Kevin Falcon once called the PST a stupid tax, and when asked if this version is an improvement, he responded: "Yes. It's better-stupid."
Taxpayers in British Columbia will officially begin paying the old provincial sales tax in addition to the goods and services tax starting April 1 next year.
Falcon said the return to the PST brings back all the old exemptions, meaning consumers will no longer pay seven-per-cent tax on restaurant meals, gym memberships, movie tickets and haircuts.
"All the familiar exemptions will be back: bicycles, books and magazines, children's clothing and footwear, food and dietary supplements, non-alcoholic beverages, used clothing," he said. "All of the old exemptions will continue to be in place."
Bill Vander Zalm, the former premier who led the fight to have the HST dumped, said he's gratified the B.C. Liberals are sticking to their promise to return to the PST.
But he said he remains concerned the new system is being ushered in through government regulations instead of allowing the changes to be debated in the legislature, thereby allowing the public to have input.
"The people are being left out of the process," he said.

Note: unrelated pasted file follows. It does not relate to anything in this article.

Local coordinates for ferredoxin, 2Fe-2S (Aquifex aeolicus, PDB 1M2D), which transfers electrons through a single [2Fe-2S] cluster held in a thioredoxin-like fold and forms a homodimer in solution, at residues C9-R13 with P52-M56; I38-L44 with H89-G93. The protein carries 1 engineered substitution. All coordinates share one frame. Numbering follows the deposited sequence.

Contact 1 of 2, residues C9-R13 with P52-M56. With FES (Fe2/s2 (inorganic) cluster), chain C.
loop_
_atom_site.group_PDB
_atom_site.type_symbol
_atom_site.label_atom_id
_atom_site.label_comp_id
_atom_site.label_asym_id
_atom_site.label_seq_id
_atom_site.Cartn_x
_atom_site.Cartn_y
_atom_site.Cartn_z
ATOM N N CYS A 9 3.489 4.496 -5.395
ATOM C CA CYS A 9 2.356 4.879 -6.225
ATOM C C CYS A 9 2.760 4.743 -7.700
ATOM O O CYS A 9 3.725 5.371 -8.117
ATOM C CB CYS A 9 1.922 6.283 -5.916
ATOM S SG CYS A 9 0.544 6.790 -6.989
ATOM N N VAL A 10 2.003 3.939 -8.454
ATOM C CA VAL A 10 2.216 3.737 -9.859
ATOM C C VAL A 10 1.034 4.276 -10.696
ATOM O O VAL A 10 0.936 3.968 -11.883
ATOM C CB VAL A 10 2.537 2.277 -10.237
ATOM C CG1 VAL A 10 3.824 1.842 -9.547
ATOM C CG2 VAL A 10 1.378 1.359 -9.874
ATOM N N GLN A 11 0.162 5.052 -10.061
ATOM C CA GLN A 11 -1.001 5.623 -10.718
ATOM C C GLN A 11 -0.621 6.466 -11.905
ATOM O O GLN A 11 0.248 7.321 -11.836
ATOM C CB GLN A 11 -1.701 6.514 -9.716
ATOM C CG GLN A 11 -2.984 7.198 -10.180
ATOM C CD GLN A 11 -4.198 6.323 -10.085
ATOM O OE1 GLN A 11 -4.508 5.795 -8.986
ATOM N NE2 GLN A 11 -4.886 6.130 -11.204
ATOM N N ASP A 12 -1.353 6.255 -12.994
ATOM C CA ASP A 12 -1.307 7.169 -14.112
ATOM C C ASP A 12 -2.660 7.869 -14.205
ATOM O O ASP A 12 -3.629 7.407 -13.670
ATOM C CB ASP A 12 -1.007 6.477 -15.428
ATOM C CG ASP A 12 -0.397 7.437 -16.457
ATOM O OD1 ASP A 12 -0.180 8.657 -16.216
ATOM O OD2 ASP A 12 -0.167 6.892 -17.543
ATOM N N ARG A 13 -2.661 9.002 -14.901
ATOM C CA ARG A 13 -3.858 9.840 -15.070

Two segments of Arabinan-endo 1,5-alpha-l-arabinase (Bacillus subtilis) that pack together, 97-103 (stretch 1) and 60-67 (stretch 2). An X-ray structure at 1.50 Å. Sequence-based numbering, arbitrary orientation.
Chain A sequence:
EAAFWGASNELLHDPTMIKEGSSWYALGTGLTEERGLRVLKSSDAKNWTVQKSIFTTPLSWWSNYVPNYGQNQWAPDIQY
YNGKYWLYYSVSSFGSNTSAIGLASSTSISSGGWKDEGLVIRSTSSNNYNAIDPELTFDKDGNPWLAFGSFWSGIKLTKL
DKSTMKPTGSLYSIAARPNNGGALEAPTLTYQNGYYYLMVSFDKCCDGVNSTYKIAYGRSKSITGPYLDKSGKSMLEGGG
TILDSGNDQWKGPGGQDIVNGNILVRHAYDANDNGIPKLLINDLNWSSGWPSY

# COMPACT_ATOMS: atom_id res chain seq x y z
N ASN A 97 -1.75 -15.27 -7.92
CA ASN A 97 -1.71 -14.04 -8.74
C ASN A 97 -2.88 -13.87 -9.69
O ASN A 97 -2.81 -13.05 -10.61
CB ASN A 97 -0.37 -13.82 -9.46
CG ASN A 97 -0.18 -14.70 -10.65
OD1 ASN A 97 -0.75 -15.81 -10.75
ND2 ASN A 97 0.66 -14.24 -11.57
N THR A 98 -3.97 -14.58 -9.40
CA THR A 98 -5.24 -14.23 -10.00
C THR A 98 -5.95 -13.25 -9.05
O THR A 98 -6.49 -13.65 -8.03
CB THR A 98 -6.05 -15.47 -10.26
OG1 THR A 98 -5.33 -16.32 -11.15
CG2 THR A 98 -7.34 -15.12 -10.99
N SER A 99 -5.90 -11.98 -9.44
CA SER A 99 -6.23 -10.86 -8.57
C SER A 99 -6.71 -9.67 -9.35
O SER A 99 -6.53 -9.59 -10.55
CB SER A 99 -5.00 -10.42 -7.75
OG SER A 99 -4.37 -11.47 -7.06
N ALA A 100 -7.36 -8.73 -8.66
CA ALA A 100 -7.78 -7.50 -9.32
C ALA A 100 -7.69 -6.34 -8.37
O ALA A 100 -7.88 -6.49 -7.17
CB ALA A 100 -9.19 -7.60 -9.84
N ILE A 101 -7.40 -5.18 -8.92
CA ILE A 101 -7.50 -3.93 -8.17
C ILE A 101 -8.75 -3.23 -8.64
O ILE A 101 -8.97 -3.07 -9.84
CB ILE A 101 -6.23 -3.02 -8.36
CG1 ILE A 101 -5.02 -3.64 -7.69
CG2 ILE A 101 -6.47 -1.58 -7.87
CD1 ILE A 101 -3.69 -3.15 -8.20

Falcon said the full list of PST exemptions will be included in regulations this fall. He said the government will conduct business outreach seminars this fall to help businesses familiarize themselves with the return to the PST.
The major improvement to the new PST is that it provides online access for businesses, making it easier to register and update accounts, he said.
"We've tried to improve it and update it, so it's going to be a lot better, and it is for small business in particular to manage and deal with," Falcon said. "We've made sure it's all online, so that we've got a better PST, but I would argue it's never going to be as good as our previous tax."
Opposition New Democrat finance critic Bruce Ralston complained that at 19 months, the government is taking far too long to unwind the tax. It took 11 months to introduce the HST.
The tax revolt began in July 2009 when it was ushered in as policy by then-premier Gordon Campbell, who had made the deal with Ottawa just after the Liberals won their third straight B.C. election.
Campbell's lack of consultation with the public triggered an uproar, but the tax was implemented nonetheless one year later.
Vander Zalm tapped into the anger with a provincewide repeal petition to kick the tax to the curb, ultimately garnering more than half-a-million signatures and forcing a referendum.
Campbell's popularity plummeted and he announced his early retirement in November 2010, opening the doors for the Liberals to make new moves. Premier Christy Clark came out in favour of the tax, but vowed to do the public's bidding.
Despite the government's promise to drop the tax two points in hopes voters would give it a pass, 55 per cent of 1.6 million British Columbians who voted via mail-in ballot last August told the government to get rid of it.
The Liberals made good on their promise, but were forced to return the $1.6 billion Ottawa had handed over to transition the tax.
— With files from Dirk Meissner in Victoria